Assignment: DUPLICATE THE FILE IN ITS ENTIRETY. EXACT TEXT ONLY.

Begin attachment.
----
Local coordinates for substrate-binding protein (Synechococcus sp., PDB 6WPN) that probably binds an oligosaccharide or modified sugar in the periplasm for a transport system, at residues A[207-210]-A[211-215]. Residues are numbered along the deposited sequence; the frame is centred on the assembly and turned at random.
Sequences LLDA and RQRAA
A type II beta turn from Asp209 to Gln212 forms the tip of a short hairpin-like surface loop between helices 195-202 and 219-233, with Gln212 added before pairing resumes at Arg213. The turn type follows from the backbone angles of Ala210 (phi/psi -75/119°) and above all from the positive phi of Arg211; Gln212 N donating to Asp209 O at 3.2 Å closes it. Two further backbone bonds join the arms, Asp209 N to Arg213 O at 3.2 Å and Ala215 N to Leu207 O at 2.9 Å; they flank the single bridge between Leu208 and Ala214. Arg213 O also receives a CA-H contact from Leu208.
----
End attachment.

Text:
Local coordinates for substrate-binding protein (Synechococcus sp., PDB 6WPN) that probably binds an oligosaccharide or modified sugar in the periplasm for a transport system, at residues A[207-210]-A[211-215]. Residues are numbered along the deposited sequence; the frame is centred on the assembly and turned at random.
Sequences LLDA and RQRAA
A type II beta turn from Asp209 to Gln212 forms the tip of a short hairpin-like surface loop between helices 195-202 and 219-233, with Gln212 added before pairing resumes at Arg213. The turn type follows from the backbone angles of Ala210 (phi/psi -75/119°) and above all from the positive phi of Arg211; Gln212 N donating to Asp209 O at 3.2 Å closes it. Two further backbone bonds join the arms, Asp209 N to Arg213 O at 3.2 Å and Ala215 N to Leu207 O at 2.9 Å; they flank the single bridge between Leu208 and Ala214. Arg213 O also receives a CA-H contact from Leu208.